Skip to main content

Gates wants geeks to build a better condom

By Lennart Bourin, CNN
updated 9:34 AM EDT, Tue March 26, 2013
Microsoft co-founder turned global philanthropist Bill Gates is offering a grant to design a better condom to combat AIDS.
Microsoft co-founder turned global philanthropist Bill Gates is offering a grant to design a better condom to combat AIDS.
STORY HIGHLIGHTS
  • Bill and Melinda Gates Foundation issues $100,000 challenge
  • Condoms widely available; goal is to create one that people will actually want to use
  • AIDS continues to grow in Africa and in U.S. minority communities
  • New design would not need extensive clinical testing, foundation says

(CNN) -- Bill Gates is putting out a call to inventors, but he's not looking for software, or the latest high-tech gadget. This time he's in search of a better condom.

On its Grand Challenges website, the Bill and Melinda Gates Foundation is offering a $100,000 startup grant to the person who designs "the next generation condom that significantly preserves or enhances pleasure" and promotes "regular use."

It may sound like the setup for a joke, but the goal is deadly serious. While researchers call condoms one of the best ways to stop the spread of HIV, the virus that causes AIDS, getting people to use them is another story.

The foundation wants to see something that will lead men and women outside of a committed relationship to stop and think twice before having unprotected sex. The startup grant could lead to $1 million in further funding.

"Male condoms are cheap, easy to manufacture, easy to distribute, and available globally, including in resource-poor settings, through numerous well-developed distribution channels," the foundation says. Nevertheless, many people are reluctant to use them because they complain that prophylactics interfere with pleasure and intimacy. This creates "a trade-off that many men find unacceptable," the foundation notes.

Contraception, by the numbers

Does condom use ad promote adultery?
Gates: More kids should learn to program

In some places and cultures, condom use is often seen as a sign that a man has AIDS, and many women won't sleep with such men. Female condoms are even more difficult to use and women are often afraid to suggest using them.

"Any advance or new design that gets people to use condoms would be a big plus," Dr. Anthony Fauci, head of the National Institute of Allergy and Infectious Diseases and one of the world's leading AIDS researchers, said in an interview with CNN. He says great strides have been made in treating HIV infection in Africa, but for every person who is treated two more become newly infected.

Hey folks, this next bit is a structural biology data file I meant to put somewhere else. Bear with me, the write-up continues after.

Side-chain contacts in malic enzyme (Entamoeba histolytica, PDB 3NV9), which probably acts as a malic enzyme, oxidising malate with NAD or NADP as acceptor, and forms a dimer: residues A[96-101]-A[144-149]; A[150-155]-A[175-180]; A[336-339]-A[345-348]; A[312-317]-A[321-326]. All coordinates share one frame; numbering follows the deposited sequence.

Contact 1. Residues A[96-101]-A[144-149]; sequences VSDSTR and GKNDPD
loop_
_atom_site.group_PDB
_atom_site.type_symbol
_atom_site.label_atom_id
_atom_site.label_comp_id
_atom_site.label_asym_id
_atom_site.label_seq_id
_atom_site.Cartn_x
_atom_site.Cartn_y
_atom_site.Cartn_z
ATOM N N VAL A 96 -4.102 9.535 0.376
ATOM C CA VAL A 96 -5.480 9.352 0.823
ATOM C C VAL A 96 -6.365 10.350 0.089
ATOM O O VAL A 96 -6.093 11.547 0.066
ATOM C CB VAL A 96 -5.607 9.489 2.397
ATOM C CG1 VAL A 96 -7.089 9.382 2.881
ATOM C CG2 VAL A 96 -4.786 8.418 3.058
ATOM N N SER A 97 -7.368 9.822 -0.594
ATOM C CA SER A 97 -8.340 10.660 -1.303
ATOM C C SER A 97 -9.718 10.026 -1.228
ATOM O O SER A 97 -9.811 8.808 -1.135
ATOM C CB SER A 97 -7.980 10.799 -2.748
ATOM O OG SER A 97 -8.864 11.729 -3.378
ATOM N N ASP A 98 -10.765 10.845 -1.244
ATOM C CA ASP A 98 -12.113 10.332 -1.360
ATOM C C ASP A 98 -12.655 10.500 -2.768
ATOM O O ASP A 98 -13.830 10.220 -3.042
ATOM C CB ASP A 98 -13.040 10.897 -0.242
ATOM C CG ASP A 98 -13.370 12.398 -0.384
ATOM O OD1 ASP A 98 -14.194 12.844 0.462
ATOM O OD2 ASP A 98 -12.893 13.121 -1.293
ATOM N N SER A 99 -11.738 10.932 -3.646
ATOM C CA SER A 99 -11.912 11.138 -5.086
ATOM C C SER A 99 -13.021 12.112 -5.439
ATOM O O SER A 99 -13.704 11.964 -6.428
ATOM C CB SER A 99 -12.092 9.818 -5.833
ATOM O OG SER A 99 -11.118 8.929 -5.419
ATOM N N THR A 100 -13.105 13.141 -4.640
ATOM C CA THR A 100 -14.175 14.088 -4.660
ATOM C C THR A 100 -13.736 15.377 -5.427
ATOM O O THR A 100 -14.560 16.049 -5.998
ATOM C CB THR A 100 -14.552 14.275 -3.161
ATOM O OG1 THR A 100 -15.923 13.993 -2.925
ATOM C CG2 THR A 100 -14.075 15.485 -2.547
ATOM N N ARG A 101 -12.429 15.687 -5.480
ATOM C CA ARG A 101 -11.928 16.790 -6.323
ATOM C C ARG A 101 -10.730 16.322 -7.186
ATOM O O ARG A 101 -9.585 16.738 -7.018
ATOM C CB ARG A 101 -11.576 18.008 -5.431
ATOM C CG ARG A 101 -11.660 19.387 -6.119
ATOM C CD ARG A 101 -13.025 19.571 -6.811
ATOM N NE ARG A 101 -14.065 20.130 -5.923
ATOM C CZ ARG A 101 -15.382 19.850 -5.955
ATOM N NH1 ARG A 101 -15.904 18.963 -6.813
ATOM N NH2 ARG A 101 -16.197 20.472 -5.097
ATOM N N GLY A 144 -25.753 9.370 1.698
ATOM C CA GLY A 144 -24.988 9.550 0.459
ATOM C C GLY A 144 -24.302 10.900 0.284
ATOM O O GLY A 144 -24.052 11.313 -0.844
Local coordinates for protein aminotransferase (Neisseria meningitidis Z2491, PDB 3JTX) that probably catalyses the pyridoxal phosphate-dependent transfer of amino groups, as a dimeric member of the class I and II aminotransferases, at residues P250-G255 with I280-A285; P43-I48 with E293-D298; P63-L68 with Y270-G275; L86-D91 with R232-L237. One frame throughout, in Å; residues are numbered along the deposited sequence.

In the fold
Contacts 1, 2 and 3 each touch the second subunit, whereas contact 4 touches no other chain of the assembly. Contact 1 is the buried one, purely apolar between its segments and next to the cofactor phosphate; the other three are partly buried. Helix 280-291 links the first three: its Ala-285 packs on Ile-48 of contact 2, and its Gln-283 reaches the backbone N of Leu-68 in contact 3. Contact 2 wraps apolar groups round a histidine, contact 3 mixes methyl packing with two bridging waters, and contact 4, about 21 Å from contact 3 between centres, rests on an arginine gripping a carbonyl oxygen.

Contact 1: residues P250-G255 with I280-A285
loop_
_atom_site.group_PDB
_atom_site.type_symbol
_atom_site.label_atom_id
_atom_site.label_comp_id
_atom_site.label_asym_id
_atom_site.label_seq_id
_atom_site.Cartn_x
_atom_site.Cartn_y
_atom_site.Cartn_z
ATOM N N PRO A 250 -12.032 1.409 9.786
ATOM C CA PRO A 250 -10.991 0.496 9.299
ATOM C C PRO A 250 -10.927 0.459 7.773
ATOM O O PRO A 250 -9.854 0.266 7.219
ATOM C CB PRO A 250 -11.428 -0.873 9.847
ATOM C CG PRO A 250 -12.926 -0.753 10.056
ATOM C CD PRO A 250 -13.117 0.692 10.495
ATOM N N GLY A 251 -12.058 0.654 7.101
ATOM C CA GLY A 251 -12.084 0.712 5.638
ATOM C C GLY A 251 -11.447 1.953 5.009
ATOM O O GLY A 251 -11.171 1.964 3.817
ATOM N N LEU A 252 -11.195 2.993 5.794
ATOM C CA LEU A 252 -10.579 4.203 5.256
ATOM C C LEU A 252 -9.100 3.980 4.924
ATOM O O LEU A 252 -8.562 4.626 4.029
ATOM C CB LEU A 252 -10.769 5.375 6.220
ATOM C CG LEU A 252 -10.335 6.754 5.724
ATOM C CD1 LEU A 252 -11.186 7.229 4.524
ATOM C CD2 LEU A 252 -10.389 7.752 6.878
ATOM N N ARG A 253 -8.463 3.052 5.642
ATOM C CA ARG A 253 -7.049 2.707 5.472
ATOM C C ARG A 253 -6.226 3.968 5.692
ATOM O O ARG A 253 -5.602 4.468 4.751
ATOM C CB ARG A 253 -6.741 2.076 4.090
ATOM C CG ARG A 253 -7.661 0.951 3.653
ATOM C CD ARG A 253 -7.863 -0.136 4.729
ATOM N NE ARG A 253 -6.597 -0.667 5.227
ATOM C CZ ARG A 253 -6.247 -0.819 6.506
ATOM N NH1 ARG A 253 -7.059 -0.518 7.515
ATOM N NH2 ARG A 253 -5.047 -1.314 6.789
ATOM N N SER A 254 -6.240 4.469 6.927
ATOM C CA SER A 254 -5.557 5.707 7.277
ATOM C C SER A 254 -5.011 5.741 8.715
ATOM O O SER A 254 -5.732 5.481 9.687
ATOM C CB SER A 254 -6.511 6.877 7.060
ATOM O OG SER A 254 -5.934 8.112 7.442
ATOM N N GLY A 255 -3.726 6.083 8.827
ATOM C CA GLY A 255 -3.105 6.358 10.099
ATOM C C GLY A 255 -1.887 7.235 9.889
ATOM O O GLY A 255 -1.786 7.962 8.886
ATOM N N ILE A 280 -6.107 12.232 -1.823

The numbers are indeed startling: 34 million people in the world are living with HIV, according the 2012 UNAIDS World AIDS Day Report. About half of them don't know they're infected, according to Fauci.

That problem exists in the U.S. as well, particularly in minority communities.

"Although African-Americans comprise 12% of the population, they account for 45% of all new HIV infections nationwide and 65% of all new infections among women," Fauci said previously. "A substantial portion of newly infected African-Americans are bisexual and homosexual men."

The Gates Foundation hopes that "new concept designs with new materials can be prototyped and tested quickly."

"Large-scale human clinical trials are not required," it adds. "Manufacturing capacity, marketing, and distribution channels are already in place."

But building a better condom may not be as easy as it seems. Some sources say the first recorded use of a condom-like sheath was in Egypt in 1350 B.C., and people have been complaining about it -- and trying to improve on it -- ever since.

Condom sense: Designing the New York City condom

ADVERTISEMENT
Part of complete coverage on
updated 5:45 PM EST, Tue December 16, 2014
Pakistan Taliban say the school attack was revenge for the killing of children in a military offensive -- but they are being pressed by defections to ISIS.
A group that claims it hacked Sony Pictures has posted a public threat against moviegoers who see Sony's "The Interview."
updated 9:43 PM EST, Wed December 17, 2014
The gunman behind the deadly siege in Sydney this week was not on a security watch list, and Australia's Prime Minister wants to know why.
updated 4:48 AM EST, Thu December 18, 2014
Bestselling author Marjorie Liu had set her sights on being a lawyer, but realized it wasn't what she wanted to do for the rest of her life.
updated 3:27 PM EST, Tue December 16, 2014
CNN's Matthew Chance looks into an HRW report saying Russia has "legalized discrimination against LGBT people."
updated 9:12 PM EST, Mon December 15, 2014
The Sydney siege has brought home some troubling truths to Australians. They are not immune to what are often called "lone-wolf" terror attacks.
updated 7:12 PM EST, Mon December 15, 2014
A social media campaign condemning Islamophobia under the hashtag #illridewithyou has taken off after Sydney hostage siege.
Bill Cosby has kept quiet as sexual assault allegations mounted against him, but his wife, Camille, finally spoke out in defense of her husband.
updated 6:44 AM EST, Mon December 15, 2014
China-bound AirAsia flight turns back to Bangkok after passenger throws water over crew member.
updated 5:26 AM EST, Mon December 15, 2014
It takes Nepalese eye doctor, Sanduk Ruit about five minutes to change someone's life.
updated 5:54 AM EST, Tue December 16, 2014
This epic journey crosses 13,000 kilometers, eight countries over 21 days. Find out where.
updated 9:16 AM EST, Thu December 18, 2014
Each day, CNN brings you an image capturing a moment to remember, defining the present in our changing world.
Browse through images from CNN teams around the world that you don't always see on news reports.
ADVERTISEMENT
ADVERTISEMENT
ADVERTISEMENT
ADVERTISEMENT